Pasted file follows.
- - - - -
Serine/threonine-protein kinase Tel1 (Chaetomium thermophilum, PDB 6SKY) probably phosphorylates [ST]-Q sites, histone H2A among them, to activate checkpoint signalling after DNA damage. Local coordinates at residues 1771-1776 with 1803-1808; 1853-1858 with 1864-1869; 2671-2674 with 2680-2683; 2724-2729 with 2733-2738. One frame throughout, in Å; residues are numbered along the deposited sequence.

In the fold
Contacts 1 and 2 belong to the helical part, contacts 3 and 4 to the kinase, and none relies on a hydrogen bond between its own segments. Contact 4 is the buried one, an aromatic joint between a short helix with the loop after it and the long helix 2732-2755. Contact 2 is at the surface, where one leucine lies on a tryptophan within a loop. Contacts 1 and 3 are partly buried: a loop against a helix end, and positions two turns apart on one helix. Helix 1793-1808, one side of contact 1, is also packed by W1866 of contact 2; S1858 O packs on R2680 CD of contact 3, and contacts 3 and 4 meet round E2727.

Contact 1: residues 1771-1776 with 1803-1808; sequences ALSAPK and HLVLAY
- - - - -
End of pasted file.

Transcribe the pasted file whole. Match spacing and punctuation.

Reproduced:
Serine/threonine-protein kinase Tel1 (Chaetomium thermophilum, PDB 6SKY) probably phosphorylates [ST]-Q sites, histone H2A among them, to activate checkpoint signalling after DNA damage. Local coordinates at residues 1771-1776 with 1803-1808; 1853-1858 with 1864-1869; 2671-2674 with 2680-2683; 2724-2729 with 2733-2738. One frame throughout, in Å; residues are numbered along the deposited sequence.

In the fold
Contacts 1 and 2 belong to the helical part, contacts 3 and 4 to the kinase, and none relies on a hydrogen bond between its own segments. Contact 4 is the buried one, an aromatic joint between a short helix with the loop after it and the long helix 2732-2755. Contact 2 is at the surface, where one leucine lies on a tryptophan within a loop. Contacts 1 and 3 are partly buried: a loop against a helix end, and positions two turns apart on one helix. Helix 1793-1808, one side of contact 1, is also packed by W1866 of contact 2; S1858 O packs on R2680 CD of contact 3, and contacts 3 and 4 meet round E2727.

Contact 1: residues 1771-1776 with 1803-1808; sequences ALSAPK and HLVLAY